Diabetes and Stress

Ann Bartlett Health Guide
  • Many people are living with more stress; I see it everyday at my office. Sources of stress can be physical, or mental. My own stress has been something that I have been trying to work with all my life.  When I get stressed out, my body doesn't feel good.  I gain weight, feel lethargic and have a hard time staying focused on tasks that need to get done. 


    Also, stress is unkind to diabetes. When the body stresses out a flood of hormones are released to cause something called the "fight or flight response" (adrenalin). This was a mechanism developed for survival.  The flight or flight response gives us a boost of energy to get out of harms way.  When we feel stress, a large dose of stored sugar and fat are released for the cells to absorb, priming us for quick action. 

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    But for those people living with diabetes, the fight or flight response causes a problem.  Insulin cannot always let the extra sugar into the cells and the sugar builds up in the blood.  To add to that, we often lose site of taking care of ourselves during stressful moments - we may exercise less, eat more inappropriate foods and sleep i not as restfully.  Often, blood sugar checks are less frequent, therefore, corrections are missed and the body never gets what it needs to stay healthy.


    Scientists have researched the effects of stress on type1 and type2, and have found that type1 diabetics tend to have mixed results.  For some type1s, like myself, blood sugars are not significantly raised.  But for type2, they found more consistency with high blood sugar related to stress. Diabetes effects people individually, so look for your pattern.  Become aware of stress triggers and anticipate needing to follow your blood sugars more carefully.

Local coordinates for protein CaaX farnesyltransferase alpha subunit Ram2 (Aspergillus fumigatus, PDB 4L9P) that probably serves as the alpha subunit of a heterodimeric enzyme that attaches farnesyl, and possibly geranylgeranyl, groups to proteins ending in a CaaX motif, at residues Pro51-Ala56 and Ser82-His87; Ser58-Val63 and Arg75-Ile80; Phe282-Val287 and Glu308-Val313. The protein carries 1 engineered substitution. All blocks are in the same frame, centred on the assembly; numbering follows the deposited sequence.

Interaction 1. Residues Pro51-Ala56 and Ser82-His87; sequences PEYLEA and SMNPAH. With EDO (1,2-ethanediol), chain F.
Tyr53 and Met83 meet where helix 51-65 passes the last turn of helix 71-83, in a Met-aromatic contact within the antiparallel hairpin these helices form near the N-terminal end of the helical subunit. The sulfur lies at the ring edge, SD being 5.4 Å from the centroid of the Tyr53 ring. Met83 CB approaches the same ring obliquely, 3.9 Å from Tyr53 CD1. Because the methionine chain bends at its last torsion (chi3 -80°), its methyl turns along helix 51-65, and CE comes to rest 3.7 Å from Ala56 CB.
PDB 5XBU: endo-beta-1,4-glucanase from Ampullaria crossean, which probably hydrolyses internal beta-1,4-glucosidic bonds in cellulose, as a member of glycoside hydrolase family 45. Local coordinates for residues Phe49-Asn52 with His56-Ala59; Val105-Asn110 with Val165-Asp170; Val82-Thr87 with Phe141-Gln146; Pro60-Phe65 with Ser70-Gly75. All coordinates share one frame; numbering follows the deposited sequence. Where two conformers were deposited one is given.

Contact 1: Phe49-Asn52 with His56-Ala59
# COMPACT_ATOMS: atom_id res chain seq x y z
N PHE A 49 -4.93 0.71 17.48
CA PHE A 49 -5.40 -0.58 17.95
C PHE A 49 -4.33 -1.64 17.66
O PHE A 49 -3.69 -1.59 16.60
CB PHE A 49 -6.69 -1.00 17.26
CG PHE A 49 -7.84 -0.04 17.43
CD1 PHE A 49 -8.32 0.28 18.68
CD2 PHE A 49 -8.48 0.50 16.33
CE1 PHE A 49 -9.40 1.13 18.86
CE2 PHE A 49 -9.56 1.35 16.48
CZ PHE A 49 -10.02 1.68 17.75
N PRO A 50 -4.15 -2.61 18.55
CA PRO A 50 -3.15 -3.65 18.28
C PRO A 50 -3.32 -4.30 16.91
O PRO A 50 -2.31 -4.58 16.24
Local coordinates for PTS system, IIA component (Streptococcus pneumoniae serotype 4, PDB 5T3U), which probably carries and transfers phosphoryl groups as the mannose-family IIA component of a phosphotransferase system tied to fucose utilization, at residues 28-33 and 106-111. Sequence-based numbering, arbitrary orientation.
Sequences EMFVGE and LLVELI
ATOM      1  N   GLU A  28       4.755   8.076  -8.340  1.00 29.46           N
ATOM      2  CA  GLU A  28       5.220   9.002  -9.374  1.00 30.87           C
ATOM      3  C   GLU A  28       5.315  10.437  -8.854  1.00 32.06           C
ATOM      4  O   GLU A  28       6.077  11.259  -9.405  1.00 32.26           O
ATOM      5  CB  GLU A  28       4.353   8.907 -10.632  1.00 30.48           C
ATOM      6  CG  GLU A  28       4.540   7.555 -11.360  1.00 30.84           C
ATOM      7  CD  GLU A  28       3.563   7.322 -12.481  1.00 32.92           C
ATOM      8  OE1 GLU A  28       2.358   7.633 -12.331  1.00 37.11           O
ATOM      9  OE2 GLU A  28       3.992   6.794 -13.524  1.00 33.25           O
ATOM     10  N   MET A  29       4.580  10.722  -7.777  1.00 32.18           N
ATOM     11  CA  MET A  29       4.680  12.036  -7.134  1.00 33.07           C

Some ideas to help manage ourselves during stressful times:


    1)    Try to maintain blood sugar checks and add insulin if needed. Don't get upset with the number; simply treat for the high blood sugar.  Add extra insulin to account for the habits for dealing with stress, like the food and lack of routine that are raising the blood sugar.  My CDE, Judy, always tells me "chase it and treat, don't be discouraged by the number!" Blood sugar checks are your best defense, because they help you determine patterns if there are any.


    2)    Take a walk.  Sometimes stress feels so intense, any form of exercise feels overwhelming.  But just 30 minutes of walking can help reduce stress levels as much as 50%. Walking will release hormones that produce the relaxation response (endorphins).

    3)    Remind yourself what's important.  Realize that eventually the stress will pass and if you can manage while in the moment, you will come out ahead of the game!  So ask yourself what's important and the answer will most likely sound like "you!"


    4)    Be good to yourself.  Taking care of yourself during times of stress is vital! Treat yourself to some stress reduction. So if it's taking an hour to read a great book and being distracted, do it! Try a massage, facial, pedicure or yoga nidra class (sleeping yoga, one of my favorites). Take the time to find an outlet that makes you feel relaxed. 


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    Stress can be a very temporary situation, but sustained stress is physically unhealthy and complicates diabetes management.  Just by taking control of the diabetes management you are lowering your stress level and that's a great place to start!


    Some resources:









Published On: April 17, 2009